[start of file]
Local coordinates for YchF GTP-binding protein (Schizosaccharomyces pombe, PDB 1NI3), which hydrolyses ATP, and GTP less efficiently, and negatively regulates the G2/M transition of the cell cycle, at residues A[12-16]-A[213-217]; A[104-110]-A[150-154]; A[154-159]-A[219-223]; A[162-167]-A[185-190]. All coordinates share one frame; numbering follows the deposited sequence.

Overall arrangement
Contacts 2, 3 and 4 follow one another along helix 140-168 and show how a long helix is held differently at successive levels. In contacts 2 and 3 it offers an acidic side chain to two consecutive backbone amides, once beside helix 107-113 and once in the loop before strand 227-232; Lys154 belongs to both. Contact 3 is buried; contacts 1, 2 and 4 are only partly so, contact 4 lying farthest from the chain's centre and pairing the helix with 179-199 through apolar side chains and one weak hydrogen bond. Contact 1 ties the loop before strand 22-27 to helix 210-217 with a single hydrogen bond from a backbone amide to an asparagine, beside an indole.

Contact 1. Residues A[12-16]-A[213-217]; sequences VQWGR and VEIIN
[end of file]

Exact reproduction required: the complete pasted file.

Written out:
Local coordinates for YchF GTP-binding protein (Schizosaccharomyces pombe, PDB 1NI3), which hydrolyses ATP, and GTP less efficiently, and negatively regulates the G2/M transition of the cell cycle, at residues A[12-16]-A[213-217]; A[104-110]-A[150-154]; A[154-159]-A[219-223]; A[162-167]-A[185-190]. All coordinates share one frame; numbering follows the deposited sequence.

Overall arrangement
Contacts 2, 3 and 4 follow one another along helix 140-168 and show how a long helix is held differently at successive levels. In contacts 2 and 3 it offers an acidic side chain to two consecutive backbone amides, once beside helix 107-113 and once in the loop before strand 227-232; Lys154 belongs to both. Contact 3 is buried; contacts 1, 2 and 4 are only partly so, contact 4 lying farthest from the chain's centre and pairing the helix with 179-199 through apolar side chains and one weak hydrogen bond. Contact 1 ties the loop before strand 22-27 to helix 210-217 with a single hydrogen bond from a backbone amide to an asparagine, beside an indole.

Contact 1. Residues A[12-16]-A[213-217]; sequences VQWGR and VEIIN